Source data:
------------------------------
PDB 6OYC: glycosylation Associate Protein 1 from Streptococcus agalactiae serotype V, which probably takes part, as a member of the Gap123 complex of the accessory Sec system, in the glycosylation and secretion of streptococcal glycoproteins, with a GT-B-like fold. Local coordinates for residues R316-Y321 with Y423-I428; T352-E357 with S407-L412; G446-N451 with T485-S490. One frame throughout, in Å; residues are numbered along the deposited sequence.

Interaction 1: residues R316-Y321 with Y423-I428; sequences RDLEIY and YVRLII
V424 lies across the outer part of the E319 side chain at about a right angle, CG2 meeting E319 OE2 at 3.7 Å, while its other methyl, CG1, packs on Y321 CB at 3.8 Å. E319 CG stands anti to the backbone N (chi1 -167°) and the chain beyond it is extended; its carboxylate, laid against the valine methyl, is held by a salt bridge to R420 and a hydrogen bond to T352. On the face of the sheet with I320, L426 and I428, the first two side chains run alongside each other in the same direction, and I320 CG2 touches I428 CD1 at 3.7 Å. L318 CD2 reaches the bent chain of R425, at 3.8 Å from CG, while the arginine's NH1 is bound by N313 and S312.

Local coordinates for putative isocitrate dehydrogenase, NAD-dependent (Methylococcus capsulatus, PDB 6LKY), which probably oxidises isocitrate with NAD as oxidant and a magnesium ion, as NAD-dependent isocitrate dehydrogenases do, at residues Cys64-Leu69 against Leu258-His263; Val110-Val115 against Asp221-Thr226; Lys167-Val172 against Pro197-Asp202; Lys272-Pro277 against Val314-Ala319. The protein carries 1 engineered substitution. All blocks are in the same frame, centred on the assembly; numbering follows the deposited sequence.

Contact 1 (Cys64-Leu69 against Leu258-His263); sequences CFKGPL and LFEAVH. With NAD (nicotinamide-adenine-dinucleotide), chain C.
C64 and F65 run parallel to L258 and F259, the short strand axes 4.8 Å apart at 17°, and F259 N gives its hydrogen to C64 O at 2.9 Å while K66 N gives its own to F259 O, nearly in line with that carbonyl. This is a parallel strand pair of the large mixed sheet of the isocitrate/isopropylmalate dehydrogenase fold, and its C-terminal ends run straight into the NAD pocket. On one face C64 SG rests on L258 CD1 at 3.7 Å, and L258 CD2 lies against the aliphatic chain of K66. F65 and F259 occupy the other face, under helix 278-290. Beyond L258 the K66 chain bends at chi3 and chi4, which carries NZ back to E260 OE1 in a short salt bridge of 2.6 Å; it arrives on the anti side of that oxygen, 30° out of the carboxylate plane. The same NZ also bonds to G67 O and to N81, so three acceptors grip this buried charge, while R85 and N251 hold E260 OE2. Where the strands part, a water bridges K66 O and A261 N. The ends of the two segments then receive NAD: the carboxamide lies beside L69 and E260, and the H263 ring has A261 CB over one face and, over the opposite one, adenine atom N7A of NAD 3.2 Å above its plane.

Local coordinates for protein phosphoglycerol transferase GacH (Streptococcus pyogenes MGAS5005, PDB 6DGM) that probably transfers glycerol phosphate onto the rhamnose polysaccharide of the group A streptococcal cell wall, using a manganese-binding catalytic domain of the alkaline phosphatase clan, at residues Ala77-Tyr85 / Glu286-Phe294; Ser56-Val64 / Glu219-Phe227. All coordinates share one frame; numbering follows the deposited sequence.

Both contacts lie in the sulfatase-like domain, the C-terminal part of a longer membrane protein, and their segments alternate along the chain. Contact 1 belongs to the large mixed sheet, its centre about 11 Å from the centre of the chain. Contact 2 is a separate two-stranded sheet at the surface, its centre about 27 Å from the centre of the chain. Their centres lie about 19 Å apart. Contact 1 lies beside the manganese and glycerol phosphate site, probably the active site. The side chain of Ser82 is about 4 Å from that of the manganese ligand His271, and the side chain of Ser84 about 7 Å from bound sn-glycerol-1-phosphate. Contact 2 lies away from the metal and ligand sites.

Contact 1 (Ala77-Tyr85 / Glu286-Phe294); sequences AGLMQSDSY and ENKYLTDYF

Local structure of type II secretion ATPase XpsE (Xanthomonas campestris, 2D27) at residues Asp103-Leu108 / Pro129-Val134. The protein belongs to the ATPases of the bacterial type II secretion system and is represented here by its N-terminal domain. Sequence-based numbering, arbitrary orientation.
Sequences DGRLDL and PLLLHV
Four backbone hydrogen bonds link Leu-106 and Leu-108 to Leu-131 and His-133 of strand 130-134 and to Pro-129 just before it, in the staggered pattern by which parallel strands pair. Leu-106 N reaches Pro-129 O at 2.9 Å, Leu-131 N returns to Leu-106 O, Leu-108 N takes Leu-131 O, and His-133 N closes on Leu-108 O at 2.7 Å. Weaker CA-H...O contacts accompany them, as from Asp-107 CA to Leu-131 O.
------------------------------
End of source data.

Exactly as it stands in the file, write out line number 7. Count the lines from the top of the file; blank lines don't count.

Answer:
Local coordinates for protein phosphoglycerol transferase GacH (Streptococcus pyogenes MGAS5005, PDB 6DGM) that probably transfers glycerol phosphate onto the rhamnose polysaccharide of the group A streptococcal cell wall, using a manganese-binding catalytic domain of the alkaline phosphatase clan, at residues Ala77-Tyr85 / Glu286-Phe294; Ser56-Val64 / Glu219-Phe227. All coordinates share one frame; numbering follows the deposited sequence.